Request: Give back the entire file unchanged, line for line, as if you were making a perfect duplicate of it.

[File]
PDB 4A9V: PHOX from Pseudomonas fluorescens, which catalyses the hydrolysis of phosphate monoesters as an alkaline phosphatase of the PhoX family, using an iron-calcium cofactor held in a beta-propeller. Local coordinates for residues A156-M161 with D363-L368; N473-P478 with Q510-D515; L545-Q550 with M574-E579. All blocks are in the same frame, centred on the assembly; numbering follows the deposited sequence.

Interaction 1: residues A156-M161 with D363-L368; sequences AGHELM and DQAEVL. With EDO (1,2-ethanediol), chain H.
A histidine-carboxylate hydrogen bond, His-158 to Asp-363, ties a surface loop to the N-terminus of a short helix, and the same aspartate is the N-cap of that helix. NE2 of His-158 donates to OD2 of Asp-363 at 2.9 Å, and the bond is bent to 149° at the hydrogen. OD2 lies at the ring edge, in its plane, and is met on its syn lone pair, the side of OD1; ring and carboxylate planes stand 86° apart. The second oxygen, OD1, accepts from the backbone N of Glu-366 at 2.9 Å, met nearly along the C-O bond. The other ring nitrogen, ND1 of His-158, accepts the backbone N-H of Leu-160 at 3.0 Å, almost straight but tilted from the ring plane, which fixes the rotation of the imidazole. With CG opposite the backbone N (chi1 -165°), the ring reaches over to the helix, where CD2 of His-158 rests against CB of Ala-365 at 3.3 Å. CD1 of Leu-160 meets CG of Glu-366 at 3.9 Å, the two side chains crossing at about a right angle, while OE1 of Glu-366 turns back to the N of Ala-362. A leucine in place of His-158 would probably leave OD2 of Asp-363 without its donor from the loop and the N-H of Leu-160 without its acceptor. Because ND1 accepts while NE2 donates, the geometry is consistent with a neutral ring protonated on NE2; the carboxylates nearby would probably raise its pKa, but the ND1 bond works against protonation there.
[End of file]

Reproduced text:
PDB 4A9V: PHOX from Pseudomonas fluorescens, which catalyses the hydrolysis of phosphate monoesters as an alkaline phosphatase of the PhoX family, using an iron-calcium cofactor held in a beta-propeller. Local coordinates for residues A156-M161 with D363-L368; N473-P478 with Q510-D515; L545-Q550 with M574-E579. All blocks are in the same frame, centred on the assembly; numbering follows the deposited sequence.

Interaction 1: residues A156-M161 with D363-L368; sequences AGHELM and DQAEVL. With EDO (1,2-ethanediol), chain H.
A histidine-carboxylate hydrogen bond, His-158 to Asp-363, ties a surface loop to the N-terminus of a short helix, and the same aspartate is the N-cap of that helix. NE2 of His-158 donates to OD2 of Asp-363 at 2.9 Å, and the bond is bent to 149° at the hydrogen. OD2 lies at the ring edge, in its plane, and is met on its syn lone pair, the side of OD1; ring and carboxylate planes stand 86° apart. The second oxygen, OD1, accepts from the backbone N of Glu-366 at 2.9 Å, met nearly along the C-O bond. The other ring nitrogen, ND1 of His-158, accepts the backbone N-H of Leu-160 at 3.0 Å, almost straight but tilted from the ring plane, which fixes the rotation of the imidazole. With CG opposite the backbone N (chi1 -165°), the ring reaches over to the helix, where CD2 of His-158 rests against CB of Ala-365 at 3.3 Å. CD1 of Leu-160 meets CG of Glu-366 at 3.9 Å, the two side chains crossing at about a right angle, while OE1 of Glu-366 turns back to the N of Ala-362. A leucine in place of His-158 would probably leave OD2 of Asp-363 without its donor from the loop and the N-H of Leu-160 without its acceptor. Because ND1 accepts while NE2 donates, the geometry is consistent with a neutral ring protonated on NE2; the carboxylates nearby would probably raise its pKa, but the ND1 bond works against protonation there.